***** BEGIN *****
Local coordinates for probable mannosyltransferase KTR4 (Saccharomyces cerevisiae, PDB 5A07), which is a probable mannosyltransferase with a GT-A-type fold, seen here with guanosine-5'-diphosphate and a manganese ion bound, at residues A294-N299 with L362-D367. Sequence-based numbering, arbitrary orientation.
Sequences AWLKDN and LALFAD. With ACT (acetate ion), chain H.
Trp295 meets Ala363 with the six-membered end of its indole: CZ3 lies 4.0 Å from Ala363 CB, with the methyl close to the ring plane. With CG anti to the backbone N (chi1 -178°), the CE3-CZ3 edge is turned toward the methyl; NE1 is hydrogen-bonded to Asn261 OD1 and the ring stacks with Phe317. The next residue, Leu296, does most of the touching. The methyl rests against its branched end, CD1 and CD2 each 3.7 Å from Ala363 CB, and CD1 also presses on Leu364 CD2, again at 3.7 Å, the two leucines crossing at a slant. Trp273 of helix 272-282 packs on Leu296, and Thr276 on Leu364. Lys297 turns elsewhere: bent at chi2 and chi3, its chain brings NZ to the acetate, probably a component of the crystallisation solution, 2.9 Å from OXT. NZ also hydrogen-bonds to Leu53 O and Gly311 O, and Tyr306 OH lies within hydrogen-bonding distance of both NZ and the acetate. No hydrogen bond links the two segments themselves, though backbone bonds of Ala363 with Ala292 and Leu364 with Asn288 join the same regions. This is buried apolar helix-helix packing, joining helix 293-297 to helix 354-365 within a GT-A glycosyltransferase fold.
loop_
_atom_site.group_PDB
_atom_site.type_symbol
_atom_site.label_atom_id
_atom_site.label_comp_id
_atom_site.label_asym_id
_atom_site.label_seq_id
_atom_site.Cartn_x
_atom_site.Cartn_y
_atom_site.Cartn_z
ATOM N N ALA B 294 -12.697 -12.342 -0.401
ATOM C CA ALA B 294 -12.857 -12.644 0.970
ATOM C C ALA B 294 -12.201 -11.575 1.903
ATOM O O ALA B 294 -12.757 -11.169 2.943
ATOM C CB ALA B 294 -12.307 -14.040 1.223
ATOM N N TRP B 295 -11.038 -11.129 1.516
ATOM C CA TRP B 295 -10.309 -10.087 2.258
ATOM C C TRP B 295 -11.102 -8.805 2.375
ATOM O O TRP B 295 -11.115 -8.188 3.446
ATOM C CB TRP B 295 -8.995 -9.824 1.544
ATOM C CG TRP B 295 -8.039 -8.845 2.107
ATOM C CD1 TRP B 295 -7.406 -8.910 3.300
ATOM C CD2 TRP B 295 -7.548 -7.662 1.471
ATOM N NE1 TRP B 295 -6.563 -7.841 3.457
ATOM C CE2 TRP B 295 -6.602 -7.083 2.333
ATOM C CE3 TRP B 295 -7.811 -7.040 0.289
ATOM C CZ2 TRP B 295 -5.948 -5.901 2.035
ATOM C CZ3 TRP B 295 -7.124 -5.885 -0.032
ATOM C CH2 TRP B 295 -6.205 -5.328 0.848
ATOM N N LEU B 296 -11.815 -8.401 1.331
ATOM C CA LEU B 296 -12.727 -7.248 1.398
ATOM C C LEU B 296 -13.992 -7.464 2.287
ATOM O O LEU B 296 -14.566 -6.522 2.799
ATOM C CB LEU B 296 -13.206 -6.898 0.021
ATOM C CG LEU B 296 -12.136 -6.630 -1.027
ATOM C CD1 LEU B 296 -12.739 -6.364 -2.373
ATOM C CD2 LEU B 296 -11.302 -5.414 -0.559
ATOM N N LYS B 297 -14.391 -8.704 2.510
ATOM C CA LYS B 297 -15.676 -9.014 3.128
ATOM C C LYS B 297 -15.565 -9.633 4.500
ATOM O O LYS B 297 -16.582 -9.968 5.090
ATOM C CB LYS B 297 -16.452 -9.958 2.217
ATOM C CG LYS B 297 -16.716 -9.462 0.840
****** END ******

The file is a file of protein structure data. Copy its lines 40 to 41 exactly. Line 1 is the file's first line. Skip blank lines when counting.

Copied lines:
ATOM C CD2 LEU B 296 -11.302 -5.414 -0.559
ATOM N N LYS B 297 -14.391 -8.704 2.510